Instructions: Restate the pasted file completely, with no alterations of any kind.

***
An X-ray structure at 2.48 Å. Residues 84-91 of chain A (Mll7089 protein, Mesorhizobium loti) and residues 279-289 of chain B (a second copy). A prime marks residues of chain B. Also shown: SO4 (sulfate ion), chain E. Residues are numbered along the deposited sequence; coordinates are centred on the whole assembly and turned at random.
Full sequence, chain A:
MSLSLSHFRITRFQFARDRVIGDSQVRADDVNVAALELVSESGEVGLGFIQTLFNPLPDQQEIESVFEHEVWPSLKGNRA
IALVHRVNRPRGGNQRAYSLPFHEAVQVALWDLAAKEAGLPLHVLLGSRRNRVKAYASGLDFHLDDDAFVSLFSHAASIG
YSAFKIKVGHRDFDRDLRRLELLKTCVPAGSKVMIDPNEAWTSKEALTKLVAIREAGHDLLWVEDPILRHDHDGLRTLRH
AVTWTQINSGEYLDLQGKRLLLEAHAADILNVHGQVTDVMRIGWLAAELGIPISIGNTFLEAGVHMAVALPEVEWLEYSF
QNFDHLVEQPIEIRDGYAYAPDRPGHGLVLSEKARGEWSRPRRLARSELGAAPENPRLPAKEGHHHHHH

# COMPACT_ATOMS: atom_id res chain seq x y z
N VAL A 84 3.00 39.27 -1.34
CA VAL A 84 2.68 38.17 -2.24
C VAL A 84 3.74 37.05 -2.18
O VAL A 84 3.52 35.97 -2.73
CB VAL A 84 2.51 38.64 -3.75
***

An X-ray structure at 2.48 Å. Residues 84-91 of chain A (Mll7089 protein, Mesorhizobium loti) and residues 279-289 of chain B (a second copy). A prime marks residues of chain B. Also shown: SO4 (sulfate ion), chain E. Residues are numbered along the deposited sequence; coordinates are centred on the whole assembly and turned at random.
Full sequence, chain A:
MSLSLSHFRITRFQFARDRVIGDSQVRADDVNVAALELVSESGEVGLGFIQTLFNPLPDQQEIESVFEHEVWPSLKGNRA
IALVHRVNRPRGGNQRAYSLPFHEAVQVALWDLAAKEAGLPLHVLLGSRRNRVKAYASGLDFHLDDDAFVSLFSHAASIG
YSAFKIKVGHRDFDRDLRRLELLKTCVPAGSKVMIDPNEAWTSKEALTKLVAIREAGHDLLWVEDPILRHDHDGLRTLRH
AVTWTQINSGEYLDLQGKRLLLEAHAADILNVHGQVTDVMRIGWLAAELGIPISIGNTFLEAGVHMAVALPEVEWLEYSF
QNFDHLVEQPIEIRDGYAYAPDRPGHGLVLSEKARGEWSRPRRLARSELGAAPENPRLPAKEGHHHHHH

# COMPACT_ATOMS: atom_id res chain seq x y z
N VAL A 84 3.00 39.27 -1.34
CA VAL A 84 2.68 38.17 -2.24
C VAL A 84 3.74 37.05 -2.18
O VAL A 84 3.52 35.97 -2.73
CB VAL A 84 2.51 38.64 -3.75